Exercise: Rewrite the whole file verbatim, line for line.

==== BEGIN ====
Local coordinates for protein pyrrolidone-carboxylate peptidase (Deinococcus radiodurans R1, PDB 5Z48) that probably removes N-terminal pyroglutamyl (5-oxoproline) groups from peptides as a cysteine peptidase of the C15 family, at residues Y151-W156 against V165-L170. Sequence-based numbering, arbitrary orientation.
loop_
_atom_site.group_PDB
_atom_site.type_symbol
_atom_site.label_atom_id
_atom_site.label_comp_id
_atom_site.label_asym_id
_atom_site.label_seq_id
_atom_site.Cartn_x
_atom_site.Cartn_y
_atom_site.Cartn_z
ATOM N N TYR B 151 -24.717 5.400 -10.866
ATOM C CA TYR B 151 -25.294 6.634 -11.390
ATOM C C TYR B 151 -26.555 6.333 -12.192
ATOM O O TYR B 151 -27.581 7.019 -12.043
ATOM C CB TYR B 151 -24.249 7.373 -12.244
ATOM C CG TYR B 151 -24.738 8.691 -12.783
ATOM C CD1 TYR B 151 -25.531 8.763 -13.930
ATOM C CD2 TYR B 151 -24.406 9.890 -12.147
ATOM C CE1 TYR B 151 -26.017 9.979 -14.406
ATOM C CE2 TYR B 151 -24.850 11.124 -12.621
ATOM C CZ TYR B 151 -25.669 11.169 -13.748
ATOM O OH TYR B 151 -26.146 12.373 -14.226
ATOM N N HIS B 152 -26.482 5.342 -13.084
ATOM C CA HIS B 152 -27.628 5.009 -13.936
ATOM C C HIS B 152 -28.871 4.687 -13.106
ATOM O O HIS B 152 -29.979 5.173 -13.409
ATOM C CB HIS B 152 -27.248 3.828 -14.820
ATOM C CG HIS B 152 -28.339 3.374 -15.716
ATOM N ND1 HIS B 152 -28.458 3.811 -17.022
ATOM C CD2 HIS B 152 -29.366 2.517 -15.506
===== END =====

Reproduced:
Local coordinates for protein pyrrolidone-carboxylate peptidase (Deinococcus radiodurans R1, PDB 5Z48) that probably removes N-terminal pyroglutamyl (5-oxoproline) groups from peptides as a cysteine peptidase of the C15 family, at residues Y151-W156 against V165-L170. Sequence-based numbering, arbitrary orientation.
loop_
_atom_site.group_PDB
_atom_site.type_symbol
_atom_site.label_atom_id
_atom_site.label_comp_id
_atom_site.label_asym_id
_atom_site.label_seq_id
_atom_site.Cartn_x
_atom_site.Cartn_y
_atom_site.Cartn_z
ATOM N N TYR B 151 -24.717 5.400 -10.866
ATOM C CA TYR B 151 -25.294 6.634 -11.390
ATOM C C TYR B 151 -26.555 6.333 -12.192
ATOM O O TYR B 151 -27.581 7.019 -12.043
ATOM C CB TYR B 151 -24.249 7.373 -12.244
ATOM C CG TYR B 151 -24.738 8.691 -12.783
ATOM C CD1 TYR B 151 -25.531 8.763 -13.930
ATOM C CD2 TYR B 151 -24.406 9.890 -12.147
ATOM C CE1 TYR B 151 -26.017 9.979 -14.406
ATOM C CE2 TYR B 151 -24.850 11.124 -12.621
ATOM C CZ TYR B 151 -25.669 11.169 -13.748
ATOM O OH TYR B 151 -26.146 12.373 -14.226
ATOM N N HIS B 152 -26.482 5.342 -13.084
ATOM C CA HIS B 152 -27.628 5.009 -13.936
ATOM C C HIS B 152 -28.871 4.687 -13.106
ATOM O O HIS B 152 -29.979 5.173 -13.409
ATOM C CB HIS B 152 -27.248 3.828 -14.820
ATOM C CG HIS B 152 -28.339 3.374 -15.716
ATOM N ND1 HIS B 152 -28.458 3.811 -17.022
ATOM C CD2 HIS B 152 -29.366 2.517 -15.506